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word of the day (or thereabouts) 2

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  • yahganlang
    Today s word of the day (or thereabouts)IS the Yahgan word for day/dia , that is, moala, or mola in many of Bridges earlier writings. Stress is on the o, and
    Message 1 of 2 , Jun 1, 2005
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      Today's word of the day (or thereabouts)IS the Yahgan word for
      "day/dia", that is, moala, or mola in many of Bridges' earlier writings.

      Stress is on the o, and given the ambiguous spelling one may speculate
      that the a following was reduced.

      According to B's original 1877-8 (m.s. 317 = H/G 351) manuscript, the
      entries given are:

      moala s. Day. Daylight 2. White spots or marks, as patches of
      white on a cow.

      moala adj. 1. Light, no longer night or dark. 2nd. Having white
      patches or spots.

      moala v.i. To day, become day, dawn as day.

      This last entry comes with an example sentence:

      Hamashvnna kvle: moaloa wvli:tas
      "It will, I think, be a fine day tomorrow."

      B also lists:

      moala:ki Piebald. One having white patches or spots
      moalun In the daytime. Day. In the day.
      Haku: moalun Another or the other day.

      Haku: moalunchi tvpan haku:chiu:a
      "I will go some other day and not now."

      moaloalan Every day, Always. All the day long. All day.
      moalada:ra Every day.

      moalada:ranata To become or be long as days in summer.
      moalateka v.i. To break as day. To day. To come as day.

      Wuli:tas kiu:e:la moalatecunna
      "I hope it will day fine tomorrow." (H/G corrected this gloss).


      Moala may not be historically a unified form. Consider the word shoala
      (stress also on o) (B's m.s. p.139=H/G 158), which B defines as:

      shoala s. A light, torch, flambeaux. v.i. To be alight as a fire. To
      burning as a fire or light.

      As a side note here B. has crossed out an entry following:

      shoala:kaia v.tr. To put up as a light. To be held up or show as a
      light or torch. To be up as a light on a post.

      H/G have retained this entry, without also marking it as having been
      crossed out by B.

      The next form to compare is aioala. Here the stress has shifted
      leftward to ai (which seems to be a general pattern in Yahgan). My
      copy of the m.s. has this entry cut off at the page top, so H/G:

      aioala Visible, where a thing can be seen

      Where the m.s. copy begins, we have B.:

      aiola s.adj and v.i. Light. Knowledge. Wise, intelligent, learned,
      skilled. To be do., do., do. To know.

      aiola! See how or Observe!

      Also note here o vs oa, as is seen in the moala/mola forms.

      What can we make of this? I have speculated in early posts to the list
      that Yahgan is related genetically in some fashion to languages of the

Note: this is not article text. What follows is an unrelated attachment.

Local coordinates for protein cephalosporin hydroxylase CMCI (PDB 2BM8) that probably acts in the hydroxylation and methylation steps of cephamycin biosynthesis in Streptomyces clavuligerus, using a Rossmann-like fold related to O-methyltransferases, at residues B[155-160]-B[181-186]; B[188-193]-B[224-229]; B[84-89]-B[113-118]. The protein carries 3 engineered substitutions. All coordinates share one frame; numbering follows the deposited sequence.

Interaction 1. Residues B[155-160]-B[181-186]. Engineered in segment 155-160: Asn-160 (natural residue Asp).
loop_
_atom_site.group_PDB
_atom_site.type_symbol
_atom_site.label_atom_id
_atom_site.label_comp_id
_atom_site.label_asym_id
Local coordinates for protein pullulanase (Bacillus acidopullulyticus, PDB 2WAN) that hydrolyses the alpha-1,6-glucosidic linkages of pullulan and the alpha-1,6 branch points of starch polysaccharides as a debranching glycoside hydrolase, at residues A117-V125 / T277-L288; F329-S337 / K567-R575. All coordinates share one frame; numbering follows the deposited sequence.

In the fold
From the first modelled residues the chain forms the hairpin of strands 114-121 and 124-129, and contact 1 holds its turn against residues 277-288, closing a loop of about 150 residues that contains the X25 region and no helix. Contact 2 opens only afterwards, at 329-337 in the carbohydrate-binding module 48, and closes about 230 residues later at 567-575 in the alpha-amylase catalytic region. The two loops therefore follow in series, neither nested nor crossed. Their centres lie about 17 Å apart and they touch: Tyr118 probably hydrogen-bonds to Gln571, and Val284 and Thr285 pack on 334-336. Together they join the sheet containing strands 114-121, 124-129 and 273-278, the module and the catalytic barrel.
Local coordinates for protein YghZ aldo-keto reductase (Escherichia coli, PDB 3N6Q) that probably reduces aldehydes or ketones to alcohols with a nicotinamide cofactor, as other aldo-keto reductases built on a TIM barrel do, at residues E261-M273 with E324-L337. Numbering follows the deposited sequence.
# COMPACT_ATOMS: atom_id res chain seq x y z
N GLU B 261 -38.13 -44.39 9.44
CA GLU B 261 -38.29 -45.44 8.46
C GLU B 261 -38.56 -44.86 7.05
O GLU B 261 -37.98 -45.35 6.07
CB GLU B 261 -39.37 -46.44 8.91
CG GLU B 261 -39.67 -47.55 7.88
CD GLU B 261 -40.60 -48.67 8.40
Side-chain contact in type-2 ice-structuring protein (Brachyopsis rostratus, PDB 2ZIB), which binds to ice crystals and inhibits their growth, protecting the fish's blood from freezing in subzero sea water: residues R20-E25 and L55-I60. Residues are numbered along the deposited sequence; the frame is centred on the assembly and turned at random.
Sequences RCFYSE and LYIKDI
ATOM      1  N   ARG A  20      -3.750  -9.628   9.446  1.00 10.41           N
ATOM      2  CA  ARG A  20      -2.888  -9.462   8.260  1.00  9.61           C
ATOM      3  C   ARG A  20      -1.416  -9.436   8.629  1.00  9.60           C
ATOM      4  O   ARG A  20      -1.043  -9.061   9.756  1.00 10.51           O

North American Pacific Coast (Chumashan, Chemakuan, Salishan, etc.).
      In Salishan languages especially, one sees a collection of obviously
      etymologically connected forms whose general shape is labiovelar or
      labiouvular initial (which may be a plain or glottalized stop,
      voiceless fricative, glide or approximant, etc.), medial vowel, and
      final non-front, non-back fricative or glide (hl, l, s, sh, y, r, etc.).

      All the members of this rather extended "word family" in Salishan
      refer in some way to phenomena of light- the day, the bright sky, the
      sun, the moon, stars, light genrally, and so on.

      Even forms such as Yahgan apvrinix "star" may be etymologically
      relatable to this system, as may vsekvs "Sunlight. Rays of the sun,
      also the sun" (which may be an ancient reduplication with root
      *(e)kvs). Similar forms may be seen in other language families in the
      Americas (indeed much further afield, leading one to suspect some form
      of phonosemantic encoding historically at least partially motivating
      these forms- in Salishan languages many words dealing with colors, for
      instance, seem to be part of this system too, and are recognized as
      being relatable by sound symbolism).

      In Yahgan one source of sh- may originally have been a rounded velar
      (what in Salishan would be fronted xw- the shift of xw to sh is well
      known in the region), and m- obviously shares the labial feature too.

      In the modern language aio(a)la is further changed to something more
      like e:la, thus making any etymological connection between the forms
      in Bridges' Yahgashaga dialect even more difficult to see ;-)

      Jess Tauber
    • Pedro Viegas Barros
      Dear colleagues of waata chis: Estimados colegas de waata chis: In a Yahgan-Alakalufan comparison, Yahgan shoala light, torch, flambeux , to be alight , etc.
      Message 2 of 2 , Jun 5, 2005
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        Dear colleagues of waata chis:

        Estimados colegas de waata chis:

         

        In a Yahgan-Alakalufan comparison, Yahgan shoala "light, torch, flambeux", "to be alight", etc. could be a potential cognate of Kawesqar aswal  "day" (a word with such derivations as: aswal-k-seles "sun", aswal-oykem-na "noon, midday", aswal-kte "afternoon",  aswala(f)k from *aswal-lafk "tomorrow; yesterday", etc.)

         

        En el marco de una comparacion Yahgan-Alacalufe, Yahgan shoala  "luz, antorcha, llameante", "estar encendido", etc., podria ser un potencial cognado de Kawesqar aswal  "dia" (palabra que cuenta con derivados tales como: aswal-k-seles "sol", aswal-oykem-na "mediodia", aswal-kte "tarde",  aswala(f)k de *aswal-lafk "manana, ayer", etc.)

         

        Greetings

        Saludos

         

        J. Pedro Viegas Barros

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